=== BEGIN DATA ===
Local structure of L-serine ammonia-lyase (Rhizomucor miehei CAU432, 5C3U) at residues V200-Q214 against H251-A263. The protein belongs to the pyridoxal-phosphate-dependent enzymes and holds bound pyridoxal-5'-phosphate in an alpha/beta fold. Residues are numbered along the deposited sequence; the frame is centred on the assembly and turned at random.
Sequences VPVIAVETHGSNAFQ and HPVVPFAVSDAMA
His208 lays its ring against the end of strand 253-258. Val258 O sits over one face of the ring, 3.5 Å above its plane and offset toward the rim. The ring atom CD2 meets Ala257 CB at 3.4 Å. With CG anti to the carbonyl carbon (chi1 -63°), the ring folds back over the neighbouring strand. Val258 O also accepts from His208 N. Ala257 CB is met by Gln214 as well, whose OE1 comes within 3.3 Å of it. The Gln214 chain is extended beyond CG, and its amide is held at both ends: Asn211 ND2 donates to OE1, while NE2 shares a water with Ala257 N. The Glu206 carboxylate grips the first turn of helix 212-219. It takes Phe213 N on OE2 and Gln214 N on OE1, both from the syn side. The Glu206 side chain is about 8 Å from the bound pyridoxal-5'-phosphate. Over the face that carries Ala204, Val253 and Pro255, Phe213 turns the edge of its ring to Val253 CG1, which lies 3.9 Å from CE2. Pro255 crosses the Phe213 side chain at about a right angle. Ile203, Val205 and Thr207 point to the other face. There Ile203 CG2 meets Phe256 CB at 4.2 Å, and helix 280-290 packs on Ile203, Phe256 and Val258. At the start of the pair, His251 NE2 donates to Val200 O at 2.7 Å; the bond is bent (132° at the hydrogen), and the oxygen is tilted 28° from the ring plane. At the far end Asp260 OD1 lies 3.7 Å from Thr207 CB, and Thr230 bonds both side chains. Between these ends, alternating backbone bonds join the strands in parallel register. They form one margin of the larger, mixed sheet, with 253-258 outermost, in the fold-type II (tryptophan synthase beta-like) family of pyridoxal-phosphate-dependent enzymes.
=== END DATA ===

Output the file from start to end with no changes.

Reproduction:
Local structure of L-serine ammonia-lyase (Rhizomucor miehei CAU432, 5C3U) at residues V200-Q214 against H251-A263. The protein belongs to the pyridoxal-phosphate-dependent enzymes and holds bound pyridoxal-5'-phosphate in an alpha/beta fold. Residues are numbered along the deposited sequence; the frame is centred on the assembly and turned at random.
Sequences VPVIAVETHGSNAFQ and HPVVPFAVSDAMA
His208 lays its ring against the end of strand 253-258. Val258 O sits over one face of the ring, 3.5 Å above its plane and offset toward the rim. The ring atom CD2 meets Ala257 CB at 3.4 Å. With CG anti to the carbonyl carbon (chi1 -63°), the ring folds back over the neighbouring strand. Val258 O also accepts from His208 N. Ala257 CB is met by Gln214 as well, whose OE1 comes within 3.3 Å of it. The Gln214 chain is extended beyond CG, and its amide is held at both ends: Asn211 ND2 donates to OE1, while NE2 shares a water with Ala257 N. The Glu206 carboxylate grips the first turn of helix 212-219. It takes Phe213 N on OE2 and Gln214 N on OE1, both from the syn side. The Glu206 side chain is about 8 Å from the bound pyridoxal-5'-phosphate. Over the face that carries Ala204, Val253 and Pro255, Phe213 turns the edge of its ring to Val253 CG1, which lies 3.9 Å from CE2. Pro255 crosses the Phe213 side chain at about a right angle. Ile203, Val205 and Thr207 point to the other face. There Ile203 CG2 meets Phe256 CB at 4.2 Å, and helix 280-290 packs on Ile203, Phe256 and Val258. At the start of the pair, His251 NE2 donates to Val200 O at 2.7 Å; the bond is bent (132° at the hydrogen), and the oxygen is tilted 28° from the ring plane. At the far end Asp260 OD1 lies 3.7 Å from Thr207 CB, and Thr230 bonds both side chains. Between these ends, alternating backbone bonds join the strands in parallel register. They form one margin of the larger, mixed sheet, with 253-258 outermost, in the fold-type II (tryptophan synthase beta-like) family of pyridoxal-phosphate-dependent enzymes.